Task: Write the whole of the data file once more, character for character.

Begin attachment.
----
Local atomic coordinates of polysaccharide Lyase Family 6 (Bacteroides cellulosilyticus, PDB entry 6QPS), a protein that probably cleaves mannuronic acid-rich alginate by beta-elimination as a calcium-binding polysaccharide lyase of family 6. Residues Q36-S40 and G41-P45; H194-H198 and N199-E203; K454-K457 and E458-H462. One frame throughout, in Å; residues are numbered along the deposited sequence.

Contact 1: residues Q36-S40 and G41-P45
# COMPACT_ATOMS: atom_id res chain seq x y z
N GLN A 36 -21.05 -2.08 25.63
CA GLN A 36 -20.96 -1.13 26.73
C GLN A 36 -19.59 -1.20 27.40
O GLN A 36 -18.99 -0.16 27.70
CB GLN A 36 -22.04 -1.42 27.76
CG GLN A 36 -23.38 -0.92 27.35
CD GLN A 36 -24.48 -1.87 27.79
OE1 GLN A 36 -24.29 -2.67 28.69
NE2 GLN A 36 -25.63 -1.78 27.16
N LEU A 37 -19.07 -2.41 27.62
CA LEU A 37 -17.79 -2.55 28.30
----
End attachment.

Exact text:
Local atomic coordinates of polysaccharide Lyase Family 6 (Bacteroides cellulosilyticus, PDB entry 6QPS), a protein that probably cleaves mannuronic acid-rich alginate by beta-elimination as a calcium-binding polysaccharide lyase of family 6. Residues Q36-S40 and G41-P45; H194-H198 and N199-E203; K454-K457 and E458-H462. One frame throughout, in Å; residues are numbered along the deposited sequence.

Contact 1: residues Q36-S40 and G41-P45
# COMPACT_ATOMS: atom_id res chain seq x y z
N GLN A 36 -21.05 -2.08 25.63
CA GLN A 36 -20.96 -1.13 26.73
C GLN A 36 -19.59 -1.20 27.40
O GLN A 36 -18.99 -0.16 27.70
CB GLN A 36 -22.04 -1.42 27.76
CG GLN A 36 -23.38 -0.92 27.35
CD GLN A 36 -24.48 -1.87 27.79
OE1 GLN A 36 -24.29 -2.67 28.69
NE2 GLN A 36 -25.63 -1.78 27.16
N LEU A 37 -19.07 -2.41 27.62
CA LEU A 37 -17.79 -2.55 28.30